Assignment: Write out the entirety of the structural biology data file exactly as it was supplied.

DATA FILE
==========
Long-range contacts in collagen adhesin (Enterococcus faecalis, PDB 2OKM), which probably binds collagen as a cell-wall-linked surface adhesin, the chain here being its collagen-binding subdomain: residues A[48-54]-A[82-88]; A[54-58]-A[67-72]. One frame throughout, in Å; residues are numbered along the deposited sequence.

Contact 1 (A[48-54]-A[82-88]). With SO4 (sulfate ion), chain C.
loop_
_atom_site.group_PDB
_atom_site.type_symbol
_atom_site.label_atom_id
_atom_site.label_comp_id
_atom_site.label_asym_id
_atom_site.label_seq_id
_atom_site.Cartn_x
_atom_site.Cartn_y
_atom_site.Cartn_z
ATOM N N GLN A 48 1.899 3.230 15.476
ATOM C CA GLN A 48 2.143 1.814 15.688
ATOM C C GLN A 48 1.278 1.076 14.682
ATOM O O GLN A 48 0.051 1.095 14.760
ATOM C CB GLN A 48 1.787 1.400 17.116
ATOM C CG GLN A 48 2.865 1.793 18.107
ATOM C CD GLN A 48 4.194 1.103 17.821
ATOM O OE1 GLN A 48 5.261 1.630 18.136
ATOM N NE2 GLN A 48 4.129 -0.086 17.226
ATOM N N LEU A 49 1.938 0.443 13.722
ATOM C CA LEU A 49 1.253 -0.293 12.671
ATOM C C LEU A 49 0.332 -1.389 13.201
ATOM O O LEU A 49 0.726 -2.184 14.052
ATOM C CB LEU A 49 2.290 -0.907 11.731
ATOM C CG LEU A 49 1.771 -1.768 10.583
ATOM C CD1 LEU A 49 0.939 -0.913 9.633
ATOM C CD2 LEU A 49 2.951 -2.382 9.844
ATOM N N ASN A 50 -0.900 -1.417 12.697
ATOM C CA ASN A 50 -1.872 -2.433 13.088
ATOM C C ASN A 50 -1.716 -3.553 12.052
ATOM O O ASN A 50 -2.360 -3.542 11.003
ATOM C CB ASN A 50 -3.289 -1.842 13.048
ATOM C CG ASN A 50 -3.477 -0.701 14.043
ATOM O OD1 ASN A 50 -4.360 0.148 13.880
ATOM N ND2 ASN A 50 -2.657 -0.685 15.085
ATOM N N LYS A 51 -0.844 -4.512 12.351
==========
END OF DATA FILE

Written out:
Long-range contacts in collagen adhesin (Enterococcus faecalis, PDB 2OKM), which probably binds collagen as a cell-wall-linked surface adhesin, the chain here being its collagen-binding subdomain: residues A[48-54]-A[82-88]; A[54-58]-A[67-72]. One frame throughout, in Å; residues are numbered along the deposited sequence.

Contact 1 (A[48-54]-A[82-88]). With SO4 (sulfate ion), chain C.
loop_
_atom_site.group_PDB
_atom_site.type_symbol
_atom_site.label_atom_id
_atom_site.label_comp_id
_atom_site.label_asym_id
_atom_site.label_seq_id
_atom_site.Cartn_x
_atom_site.Cartn_y
_atom_site.Cartn_z
ATOM N N GLN A 48 1.899 3.230 15.476
ATOM C CA GLN A 48 2.143 1.814 15.688
ATOM C C GLN A 48 1.278 1.076 14.682
ATOM O O GLN A 48 0.051 1.095 14.760
ATOM C CB GLN A 48 1.787 1.400 17.116
ATOM C CG GLN A 48 2.865 1.793 18.107
ATOM C CD GLN A 48 4.194 1.103 17.821
ATOM O OE1 GLN A 48 5.261 1.630 18.136
ATOM N NE2 GLN A 48 4.129 -0.086 17.226
ATOM N N LEU A 49 1.938 0.443 13.722
ATOM C CA LEU A 49 1.253 -0.293 12.671
ATOM C C LEU A 49 0.332 -1.389 13.201
ATOM O O LEU A 49 0.726 -2.184 14.052
ATOM C CB LEU A 49 2.290 -0.907 11.731
ATOM C CG LEU A 49 1.771 -1.768 10.583
ATOM C CD1 LEU A 49 0.939 -0.913 9.633
ATOM C CD2 LEU A 49 2.951 -2.382 9.844
ATOM N N ASN A 50 -0.900 -1.417 12.697
ATOM C CA ASN A 50 -1.872 -2.433 13.088
ATOM C C ASN A 50 -1.716 -3.553 12.052
ATOM O O ASN A 50 -2.360 -3.542 11.003
ATOM C CB ASN A 50 -3.289 -1.842 13.048
ATOM C CG ASN A 50 -3.477 -0.701 14.043
ATOM O OD1 ASN A 50 -4.360 0.148 13.880
ATOM N ND2 ASN A 50 -2.657 -0.685 15.085
ATOM N N LYS A 51 -0.844 -4.512 12.351